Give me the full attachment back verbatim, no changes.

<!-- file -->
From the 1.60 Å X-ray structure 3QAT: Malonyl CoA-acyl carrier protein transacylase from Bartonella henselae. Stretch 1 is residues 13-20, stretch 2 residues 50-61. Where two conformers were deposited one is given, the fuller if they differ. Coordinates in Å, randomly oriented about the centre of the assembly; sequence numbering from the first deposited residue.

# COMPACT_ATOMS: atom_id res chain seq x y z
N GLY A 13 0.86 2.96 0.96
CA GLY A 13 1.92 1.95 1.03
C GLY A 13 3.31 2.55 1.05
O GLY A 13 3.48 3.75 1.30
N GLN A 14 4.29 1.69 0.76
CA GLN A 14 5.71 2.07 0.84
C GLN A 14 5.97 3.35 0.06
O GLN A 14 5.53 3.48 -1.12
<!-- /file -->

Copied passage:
From the 1.60 Å X-ray structure 3QAT: Malonyl CoA-acyl carrier protein transacylase from Bartonella henselae. Stretch 1 is residues 13-20, stretch 2 residues 50-61. Where two conformers were deposited one is given, the fuller if they differ. Coordinates in Å, randomly oriented about the centre of the assembly; sequence numbering from the first deposited residue.

# COMPACT_ATOMS: atom_id res chain seq x y z
N GLY A 13 0.86 2.96 0.96
CA GLY A 13 1.92 1.95 1.03
C GLY A 13 3.31 2.55 1.05
O GLY A 13 3.48 3.75 1.30
N GLN A 14 4.29 1.69 0.76
CA GLN A 14 5.71 2.07 0.84
C GLN A 14 5.97 3.35 0.06
O GLN A 14 5.53 3.48 -1.12